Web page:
A long, hard, and cold week had me looking for an emergency escape hatch around every corner. Not finding one, I sent Adam a text with a semi-desperate plea for him to stop thinking about carp, and instead think about accompanying me on a trip north for some steelhead. It had been two months since our last hellish trip. With no switch rod, waders full of holes, and zero preparation, I finally pulled the trigger and decided to go. A few freezing days with wet feet would be well worth my first steelhead of the fall. A suicide run and six hours of driving later, I found myself on my favorite stretch of the Salmon River swinging flies for anything willing to oblige me. I finally found my escape.
Adam struck first hardcore nymphing the head of the run with a single hander. The fish blitzed downstream approaching the backing knot before turning back. When Adam slid the net under the fish, he arched back and let out a roar of approval. A rare display of emotion from a certified “carpologist,” who claims he’d rather fish for carp, than slay a tarpon. I don’t think he means it. I think he just likes having a bend in his rod. A short time later, he had another fish on the line. This time, he even cracked a smile. He was actually enjoying himself.
I was using my Loop Yellow Line 8124 armed with a Rio Skagit Short and a 2.5/7.5 T11 MOW tip. I experimented with a few different flies before settling on something I tied a few nights before, a miniaturized version of Pat Cohen’s Squitruder. I heard he had a few good hookups on it, so I set down and tied two smaller versions with basically the same materials. It looks awesome in the water and I highly recommend checking them out. After making my way through the run without a tug, I added a bead in the loop knot. On the first cast, as my fly made its way into the slack water, I had my big pull. The chromer jumped twice before succumbing to the net. I was pleased to say the least.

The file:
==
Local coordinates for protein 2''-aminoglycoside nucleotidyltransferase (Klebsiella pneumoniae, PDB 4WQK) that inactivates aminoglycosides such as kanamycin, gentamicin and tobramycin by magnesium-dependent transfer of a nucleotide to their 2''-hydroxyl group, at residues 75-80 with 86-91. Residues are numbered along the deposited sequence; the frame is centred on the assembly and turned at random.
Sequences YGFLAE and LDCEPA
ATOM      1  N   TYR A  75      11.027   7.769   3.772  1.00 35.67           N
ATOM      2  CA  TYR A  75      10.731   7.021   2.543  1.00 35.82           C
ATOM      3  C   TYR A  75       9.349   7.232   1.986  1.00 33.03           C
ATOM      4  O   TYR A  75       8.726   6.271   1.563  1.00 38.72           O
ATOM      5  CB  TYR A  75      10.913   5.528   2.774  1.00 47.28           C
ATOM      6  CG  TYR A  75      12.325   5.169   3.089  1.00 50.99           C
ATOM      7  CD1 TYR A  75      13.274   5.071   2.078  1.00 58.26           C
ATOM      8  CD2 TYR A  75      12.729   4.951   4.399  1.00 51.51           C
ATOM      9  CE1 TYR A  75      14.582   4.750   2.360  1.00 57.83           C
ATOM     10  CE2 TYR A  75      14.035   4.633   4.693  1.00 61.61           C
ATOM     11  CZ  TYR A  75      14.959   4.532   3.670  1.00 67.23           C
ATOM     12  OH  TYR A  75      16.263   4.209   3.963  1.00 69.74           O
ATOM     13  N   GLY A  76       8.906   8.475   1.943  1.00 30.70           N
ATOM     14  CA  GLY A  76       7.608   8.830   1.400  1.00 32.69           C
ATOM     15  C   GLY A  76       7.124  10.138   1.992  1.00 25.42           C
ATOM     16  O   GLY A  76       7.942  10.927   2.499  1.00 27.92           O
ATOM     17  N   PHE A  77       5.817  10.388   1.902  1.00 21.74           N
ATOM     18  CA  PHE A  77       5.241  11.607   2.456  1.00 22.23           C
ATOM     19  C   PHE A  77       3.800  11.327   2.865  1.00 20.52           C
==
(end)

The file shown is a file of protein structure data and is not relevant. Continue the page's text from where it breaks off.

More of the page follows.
From there on out, Adam and I took turns swinging flies. Neither of us really enjoyed destroying our shoulders nymphing single handed, so the swinging became the preferred method for the rest of the afternoon. When it was my turn, I worked my way down to the tailout where I had a good bump but nothing on the end of the line. I re-casted and put a nice belly in the line to speed up the swing. In the exact same spot, a chromer hammered the fly. It ran and cartwheeled through the air and dislodged himself from the hook. I missed my second fish but I had my pull, and that was enough.
On another spot in the river, Adam hooked up with and landed a nice fish on an inside seam. I repeated the feat a little farther out in the hole. However, mine failed to find the bottom of the net. I didn’t mind one bit.
A two month hiatus from the tributaries really tested my resolve as an angler. During this time of year, there is no where else I’d rather be. I felt demoralized after that last trip and had spontaneous urges to go all the time. However, I remembered that my switch rod was in pieces and my waders leaked. That brought me back down to earth quickly. My last urge couldn’t be stopped and as I wrung out my socks on the back of the truck in below freezing weather, I realized I should have been fishing during those two months. I let excuses get in the way and that is not going to happen again.
My feet were lifeless and my legs felt like stumps as I got in the truck. That night at Walmart I bought some extra tall trash bags and rubber bands. I had high aspirations of delaying frost bite in the coming days.